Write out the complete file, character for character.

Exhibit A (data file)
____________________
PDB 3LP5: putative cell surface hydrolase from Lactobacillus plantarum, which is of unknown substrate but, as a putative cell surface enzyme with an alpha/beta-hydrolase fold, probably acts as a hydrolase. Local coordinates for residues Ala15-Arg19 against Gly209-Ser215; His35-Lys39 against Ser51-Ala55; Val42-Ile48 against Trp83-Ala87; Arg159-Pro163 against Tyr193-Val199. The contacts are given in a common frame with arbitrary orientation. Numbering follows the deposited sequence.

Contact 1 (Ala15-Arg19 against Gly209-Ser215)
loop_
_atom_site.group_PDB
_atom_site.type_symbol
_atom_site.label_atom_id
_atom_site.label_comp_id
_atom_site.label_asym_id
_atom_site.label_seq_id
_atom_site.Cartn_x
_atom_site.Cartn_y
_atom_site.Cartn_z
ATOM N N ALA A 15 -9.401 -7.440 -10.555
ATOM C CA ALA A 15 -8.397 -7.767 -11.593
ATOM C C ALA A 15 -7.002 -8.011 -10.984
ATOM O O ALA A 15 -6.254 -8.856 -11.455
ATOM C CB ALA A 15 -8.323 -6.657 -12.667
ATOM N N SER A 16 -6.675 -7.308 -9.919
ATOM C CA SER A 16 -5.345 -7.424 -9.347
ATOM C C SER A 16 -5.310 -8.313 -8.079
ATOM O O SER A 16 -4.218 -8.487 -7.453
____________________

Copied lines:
PDB 3LP5: putative cell surface hydrolase from Lactobacillus plantarum, which is of unknown substrate but, as a putative cell surface enzyme with an alpha/beta-hydrolase fold, probably acts as a hydrolase. Local coordinates for residues Ala15-Arg19 against Gly209-Ser215; His35-Lys39 against Ser51-Ala55; Val42-Ile48 against Trp83-Ala87; Arg159-Pro163 against Tyr193-Val199. The contacts are given in a common frame with arbitrary orientation. Numbering follows the deposited sequence.

Contact 1 (Ala15-Arg19 against Gly209-Ser215)
loop_
_atom_site.group_PDB
_atom_site.type_symbol
_atom_site.label_atom_id
_atom_site.label_comp_id
_atom_site.label_asym_id
_atom_site.label_seq_id
_atom_site.Cartn_x
_atom_site.Cartn_y
_atom_site.Cartn_z
ATOM N N ALA A 15 -9.401 -7.440 -10.555
ATOM C CA ALA A 15 -8.397 -7.767 -11.593
ATOM C C ALA A 15 -7.002 -8.011 -10.984
ATOM O O ALA A 15 -6.254 -8.856 -11.455
ATOM C CB ALA A 15 -8.323 -6.657 -12.667
ATOM N N SER A 16 -6.675 -7.308 -9.919
ATOM C CA SER A 16 -5.345 -7.424 -9.347
ATOM C C SER A 16 -5.310 -8.313 -8.079
ATOM O O SER A 16 -4.218 -8.487 -7.453